Within Buddhism, loving-kindness (Sanskrit, maitr) is de-fined as the wish for all sentient beings to have happiness andits causes (Bodhi 1994). Compassion (Sanskrit, karun) isdefined as the wish for all sentient beings to be free fromsuffering and its causes. In conjunction with joy (Sanskrit,mudit) and equanimity (Sanskrit, upeks), loving-kindnessand compassion make up what are collectively known as thefour immeasurable att i tudes (Sanskrit , catvribrahmaviharas). Although in Buddhist meditation the fourimmeasurable attitudes are often generated and then emanatedto other sentient beings one at a time, each attitude is deeplyconnected to, and reliant upon, the others. For example, theimmeasurable attitude of joy highlights the Buddhist view thatgenuine loving-kindness and compassion can only develop ina mind that is well-soaked in meditative bliss, and that hastransmuted both gross and subtle forms of ego-attachment(Khyentse 2007). Likewise, given the objective is to distributeloving-kindness and/or compassion in equal and unlimitedmeasures to all sentient beings, the immeasurable attitude ofequanimity emphasizes the need for total impartiality in onesregard for others (for a detailed discussion of the four immea-surable attitudes, see Nanamoli 1979).
While the practices of compassion and loving-kindness areintegral to all Buddhist traditions, this is particularly the casein Mahayana Buddhist schools (Shonin et al. 2014c). One ofthe fundamental principles of Mahayana Buddhism is theconcept of bodhichitta. Bodhichitta is a Sanskrit word thatmeans the mind of awakening and it refers to the disciplineand attitude by which spiritual practice is undertaken with thecessation of others material and spiritual suffering as the
ultimate aim (for a discussion of the different types of suffer-ing in Buddhism, see Van Gordon et al. 2014b). Buddhistpractitioners who adopt and act upon such an attitude areknown as bodhisattvas (for more a detailed description ofbodhichitta and the bodhisattvas way of life, see Shantideva1997). According to Shonin et al. (2014c), dedicating oneslife (and future lives) to alleviating the suffering of othersrepresents a win-win scenario because it not only helpsother beings both materially and spiritually but it also causesthe meditation practitioner to assume a humble demeanourthat is essential for (i) dismantling attachment to the self,and (ii) acquiring spiritual wisdom (for a discussion of themeaning of wisdom in Buddhism, see Shonin et al. 2014a).According to Buddhist thought, the wisdom deficit or igno-rance that arises from being attached to an inherently existingself is the underlying cause of all forms of suffering, includingthe entire spectrum of psychological disorders (Shonin et al.2014a).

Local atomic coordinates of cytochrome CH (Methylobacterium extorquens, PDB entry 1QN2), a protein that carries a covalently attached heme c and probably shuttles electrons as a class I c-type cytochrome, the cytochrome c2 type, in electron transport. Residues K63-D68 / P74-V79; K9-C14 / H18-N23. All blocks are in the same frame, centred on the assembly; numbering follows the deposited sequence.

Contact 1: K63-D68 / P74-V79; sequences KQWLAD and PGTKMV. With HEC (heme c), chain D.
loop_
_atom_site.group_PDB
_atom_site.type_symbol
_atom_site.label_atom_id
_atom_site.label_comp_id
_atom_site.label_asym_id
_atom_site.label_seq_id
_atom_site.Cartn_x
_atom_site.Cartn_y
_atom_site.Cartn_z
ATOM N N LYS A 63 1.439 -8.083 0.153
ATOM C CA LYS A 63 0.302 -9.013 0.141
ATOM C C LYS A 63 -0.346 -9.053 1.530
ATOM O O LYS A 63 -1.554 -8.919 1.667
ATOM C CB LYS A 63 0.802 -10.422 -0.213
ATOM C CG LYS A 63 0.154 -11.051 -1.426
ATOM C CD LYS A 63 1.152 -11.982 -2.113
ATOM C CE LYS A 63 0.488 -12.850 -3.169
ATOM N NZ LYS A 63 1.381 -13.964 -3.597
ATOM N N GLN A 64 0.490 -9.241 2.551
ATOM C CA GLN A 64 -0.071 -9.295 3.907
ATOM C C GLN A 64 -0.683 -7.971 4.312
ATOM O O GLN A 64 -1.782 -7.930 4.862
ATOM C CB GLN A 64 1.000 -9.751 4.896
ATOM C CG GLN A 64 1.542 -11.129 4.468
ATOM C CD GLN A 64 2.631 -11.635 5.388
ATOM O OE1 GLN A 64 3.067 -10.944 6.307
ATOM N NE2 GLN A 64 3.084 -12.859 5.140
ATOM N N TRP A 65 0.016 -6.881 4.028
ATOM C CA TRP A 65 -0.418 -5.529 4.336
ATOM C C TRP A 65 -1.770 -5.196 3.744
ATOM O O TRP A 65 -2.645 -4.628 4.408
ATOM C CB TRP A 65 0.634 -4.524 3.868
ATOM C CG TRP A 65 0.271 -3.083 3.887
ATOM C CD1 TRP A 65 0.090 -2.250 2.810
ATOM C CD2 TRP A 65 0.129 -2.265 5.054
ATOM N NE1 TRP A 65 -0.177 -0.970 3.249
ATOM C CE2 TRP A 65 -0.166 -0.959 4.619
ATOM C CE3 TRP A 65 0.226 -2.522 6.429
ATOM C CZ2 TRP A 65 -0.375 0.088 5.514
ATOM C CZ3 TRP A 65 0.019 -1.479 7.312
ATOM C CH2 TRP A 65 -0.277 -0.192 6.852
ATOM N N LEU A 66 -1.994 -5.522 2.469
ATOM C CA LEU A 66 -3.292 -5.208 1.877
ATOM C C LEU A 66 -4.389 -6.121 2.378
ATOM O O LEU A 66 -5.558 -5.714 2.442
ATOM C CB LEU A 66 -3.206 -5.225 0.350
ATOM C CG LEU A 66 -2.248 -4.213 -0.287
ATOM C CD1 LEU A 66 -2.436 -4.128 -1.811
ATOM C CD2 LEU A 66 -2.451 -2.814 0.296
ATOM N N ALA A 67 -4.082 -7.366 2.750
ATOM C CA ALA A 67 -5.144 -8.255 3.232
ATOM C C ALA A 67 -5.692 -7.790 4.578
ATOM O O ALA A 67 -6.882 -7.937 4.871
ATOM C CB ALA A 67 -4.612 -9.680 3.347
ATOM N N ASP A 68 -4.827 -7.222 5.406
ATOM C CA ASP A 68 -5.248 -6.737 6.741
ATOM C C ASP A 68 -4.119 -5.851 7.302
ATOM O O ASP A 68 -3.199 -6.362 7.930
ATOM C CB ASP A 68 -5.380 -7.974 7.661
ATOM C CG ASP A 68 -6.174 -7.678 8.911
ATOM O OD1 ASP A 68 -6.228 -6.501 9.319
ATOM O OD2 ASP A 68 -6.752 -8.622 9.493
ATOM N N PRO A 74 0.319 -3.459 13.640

One of the most common CM/LKM techniques employedin clinical settings derives from the Tibetan lojong (meaningmind training) Buddhist teachings (Shonin et al. 2014c). Thelojong teachings are practiced within each of the four primaryTibetan Buddhist traditions (i.e., the Nyingma, Gelug, Kagyu,and Sakya) and include instructions on a meditation techniqueknown as tonglen (meaning giving and taking or sending andreceiving). Tonglen involves synchronizing the visualizationpractice of taking others suffering (i.e., compassion) and giv-ing ones own happiness (i.e., loving-kindness) with the in-breath and out-breath, respectively (Sogyal Rinpoche 1998). Inthis manner and according to Buddhist theory, the regularprocess of breathing in and out becomes spiritually productiveand functions as a meditative referent that facilitates the main-tenance of meditative and altruistic/compassionate awarenessthroughout daily activities (Shonin et al. 2014c).
As elucidated above, compassion and loving-kindness helpto foster spiritual wisdom, but their effective cultivation is alsodependent upon it. In other words, compassion and loving-kindness facilitate wisdom acquisition and wisdom in-turnfacilitates the development of compassion and loving-kindness (Dalai Lama 2001). This spiritual wisdom or insightthat develops in conjunction with compassion and loving-kindness is believed to play a vital role in bringing the med-itation practitioner to the understanding that while compassionand loving-kindness arise from the wish for others to havehappiness and be free of suffering, the prospect of an individ-ual permanently eliminating the suffering of another individ-ual is a fundamental impossibility (Van Gordon et al. 2014b).Indeed, Buddhism asserts that individuals must take respon-sibility for their own spiritual development and that an en-lightened or saintly being can only play a supporting/guidingrole (Shonin and Van Gordon 2014).
Thus, as stated by the Buddha in his teaching on The FourNoble Truths, suffering exists (the first noble truth) and the